The sinking of mine shafts in certain Belgian and French basins, where the coal deposit is covered with thick strata of watery earth, has from all times been considered as the most troublesome and delicate, and often the most difficult operation, of the miner's art. Of the few modern processes that have been employed for this purpose, that of Messrs. Kind and Chaudron has been found most satisfactory, although it leaves much to be desired where it is a question of traversing moving sand. An interesting modification of this well-known process has recently been described by Mr. E. Chavatte, in the Bulletin de la Societe Industrielle du Nord de la France. Two years ago the author had to sink a working shaft at Quievrechain, 111 feet of which was to traverse a mass of moving and flowing sand, inconsistent earth, gravel, and marls, and proceeded as follows:

He first put down two beams, A B (Pl. 1, Figs. 2, 3, and 9), each 82 feet in length and of 20×20 inch section in the center, and upon these placed two others, E F, of 16×16 inch section. Beneath the two first were inserted six joists, c c c c c c, about 82 feet in length and of 14 or 16 inch section in the center. Finally these were strengthened at their extremities with two others, d d, about 82 feet in length. All these timbers, having been connected by tie bands and bolts, constituted a rigid structure that covered a surface of nearly seven hundred square yards.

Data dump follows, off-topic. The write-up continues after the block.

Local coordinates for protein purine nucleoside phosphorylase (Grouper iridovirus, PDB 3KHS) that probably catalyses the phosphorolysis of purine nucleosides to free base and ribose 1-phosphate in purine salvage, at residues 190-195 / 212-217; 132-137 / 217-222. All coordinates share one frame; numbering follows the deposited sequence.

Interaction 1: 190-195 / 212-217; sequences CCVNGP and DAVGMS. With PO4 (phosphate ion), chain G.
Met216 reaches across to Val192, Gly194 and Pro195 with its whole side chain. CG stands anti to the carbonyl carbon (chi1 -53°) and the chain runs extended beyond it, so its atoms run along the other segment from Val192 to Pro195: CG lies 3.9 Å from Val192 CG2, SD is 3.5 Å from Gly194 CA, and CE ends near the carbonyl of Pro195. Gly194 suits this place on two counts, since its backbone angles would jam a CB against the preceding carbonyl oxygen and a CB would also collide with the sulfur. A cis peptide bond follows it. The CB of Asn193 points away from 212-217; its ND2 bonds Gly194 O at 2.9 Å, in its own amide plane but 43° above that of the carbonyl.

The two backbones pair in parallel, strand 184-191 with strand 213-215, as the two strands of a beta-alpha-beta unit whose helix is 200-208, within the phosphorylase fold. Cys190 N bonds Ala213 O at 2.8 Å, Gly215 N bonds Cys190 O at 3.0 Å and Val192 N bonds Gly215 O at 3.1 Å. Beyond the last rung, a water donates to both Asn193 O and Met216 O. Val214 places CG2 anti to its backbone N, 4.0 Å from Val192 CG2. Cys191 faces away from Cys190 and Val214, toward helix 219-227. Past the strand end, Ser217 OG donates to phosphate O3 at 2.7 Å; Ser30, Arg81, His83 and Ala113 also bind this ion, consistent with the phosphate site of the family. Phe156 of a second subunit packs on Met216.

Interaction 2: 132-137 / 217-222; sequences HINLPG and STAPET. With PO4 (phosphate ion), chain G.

From the beams, A B and E F, there was suspended a red fir frame by means of thirty-four iron rods.

Upon this frame, which was entirely immersed in the moving sand, there was established brick masonry (Figs. 1, 2, and 3). As the ends of the timbers entered the latter, and were connected by 1½ inch bolts, they concurred in making the entire affair perfectly solid. The frame, K K, was provided with an oaken ring, which was affixed to it with bolts.

After this, a cast iron tubbing, having a cutting edge, and being composed of rings 3.28 feet wide and made of six segments, was lowered. This tubbing was perfectly tight, all the surfaces of the joints having been made even and provided with strips of lead one-tenth of an inch thick. It weighed 4,000 pounds to the running foot.


Fig. 1. - Section through A B. Fig. 2. - Plan. Fig. 3. - Section through C D. Fig. 5. - Section through E F of Fig. 4. Figs. 6 and 7. - Work Prepared and finished. Fig. 10. - Section through A B and C D of Fig. 12. Figs. 11 6 and 12. - Arrangement of jack-screw. Fig. 13. - Section through A B and C D of Fig. 11.

Plate I


It was first raised to a height of fifteen feet, so as to cause it to enter the sand by virtue of its own gravity. It thus penetrated to a depth of about twenty inches. After this the workmen were ordered to man the windlasses and hoist out some of the sand. This caused the tubbing to descend about eight inches more, when it came to a standstill. It was now loaded with 17,000 pounds of pig iron, but in vain, for it refused to budge. Mr. Chavatte therefore had recourse to a dredge with vertical axis, constructed as follows: